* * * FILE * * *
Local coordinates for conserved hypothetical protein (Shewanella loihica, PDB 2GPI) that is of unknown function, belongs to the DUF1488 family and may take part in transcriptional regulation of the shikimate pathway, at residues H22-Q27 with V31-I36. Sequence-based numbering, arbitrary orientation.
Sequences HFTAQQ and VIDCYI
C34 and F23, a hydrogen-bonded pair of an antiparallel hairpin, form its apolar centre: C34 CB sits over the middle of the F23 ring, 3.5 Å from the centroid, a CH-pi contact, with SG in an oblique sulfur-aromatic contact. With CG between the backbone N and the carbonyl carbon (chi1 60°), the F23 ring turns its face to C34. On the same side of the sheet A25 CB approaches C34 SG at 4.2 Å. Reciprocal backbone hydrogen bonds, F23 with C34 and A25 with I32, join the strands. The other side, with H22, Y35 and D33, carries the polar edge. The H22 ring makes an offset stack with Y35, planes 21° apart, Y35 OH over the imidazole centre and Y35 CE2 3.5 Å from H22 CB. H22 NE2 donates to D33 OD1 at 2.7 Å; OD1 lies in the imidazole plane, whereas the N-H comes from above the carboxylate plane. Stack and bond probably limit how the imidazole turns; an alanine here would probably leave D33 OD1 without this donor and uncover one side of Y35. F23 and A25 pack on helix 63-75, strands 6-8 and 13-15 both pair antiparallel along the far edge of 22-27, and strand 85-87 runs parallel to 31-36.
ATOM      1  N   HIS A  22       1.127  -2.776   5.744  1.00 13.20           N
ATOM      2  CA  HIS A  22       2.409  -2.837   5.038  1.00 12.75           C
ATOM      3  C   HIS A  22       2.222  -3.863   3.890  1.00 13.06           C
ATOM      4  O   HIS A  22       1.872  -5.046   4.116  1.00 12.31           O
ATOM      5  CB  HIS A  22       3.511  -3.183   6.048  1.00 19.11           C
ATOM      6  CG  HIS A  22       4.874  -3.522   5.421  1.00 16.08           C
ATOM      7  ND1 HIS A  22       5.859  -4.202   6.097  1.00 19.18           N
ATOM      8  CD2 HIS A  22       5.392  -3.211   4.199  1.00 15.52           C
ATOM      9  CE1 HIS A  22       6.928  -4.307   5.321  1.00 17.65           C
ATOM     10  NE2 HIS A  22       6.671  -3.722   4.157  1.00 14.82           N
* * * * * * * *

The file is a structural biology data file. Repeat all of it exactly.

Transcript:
Local coordinates for conserved hypothetical protein (Shewanella loihica, PDB 2GPI) that is of unknown function, belongs to the DUF1488 family and may take part in transcriptional regulation of the shikimate pathway, at residues H22-Q27 with V31-I36. Sequence-based numbering, arbitrary orientation.
Sequences HFTAQQ and VIDCYI
C34 and F23, a hydrogen-bonded pair of an antiparallel hairpin, form its apolar centre: C34 CB sits over the middle of the F23 ring, 3.5 Å from the centroid, a CH-pi contact, with SG in an oblique sulfur-aromatic contact. With CG between the backbone N and the carbonyl carbon (chi1 60°), the F23 ring turns its face to C34. On the same side of the sheet A25 CB approaches C34 SG at 4.2 Å. Reciprocal backbone hydrogen bonds, F23 with C34 and A25 with I32, join the strands. The other side, with H22, Y35 and D33, carries the polar edge. The H22 ring makes an offset stack with Y35, planes 21° apart, Y35 OH over the imidazole centre and Y35 CE2 3.5 Å from H22 CB. H22 NE2 donates to D33 OD1 at 2.7 Å; OD1 lies in the imidazole plane, whereas the N-H comes from above the carboxylate plane. Stack and bond probably limit how the imidazole turns; an alanine here would probably leave D33 OD1 without this donor and uncover one side of Y35. F23 and A25 pack on helix 63-75, strands 6-8 and 13-15 both pair antiparallel along the far edge of 22-27, and strand 85-87 runs parallel to 31-36.
ATOM      1  N   HIS A  22       1.127  -2.776   5.744  1.00 13.20           N
ATOM      2  CA  HIS A  22       2.409  -2.837   5.038  1.00 12.75           C
ATOM      3  C   HIS A  22       2.222  -3.863   3.890  1.00 13.06           C
ATOM      4  O   HIS A  22       1.872  -5.046   4.116  1.00 12.31           O
ATOM      5  CB  HIS A  22       3.511  -3.183   6.048  1.00 19.11           C
ATOM      6  CG  HIS A  22       4.874  -3.522   5.421  1.00 16.08           C
ATOM      7  ND1 HIS A  22       5.859  -4.202   6.097  1.00 19.18           N
ATOM      8  CD2 HIS A  22       5.392  -3.211   4.199  1.00 15.52           C
ATOM      9  CE1 HIS A  22       6.928  -4.307   5.321  1.00 17.65           C
ATOM     10  NE2 HIS A  22       6.671  -3.722   4.157  1.00 14.82           N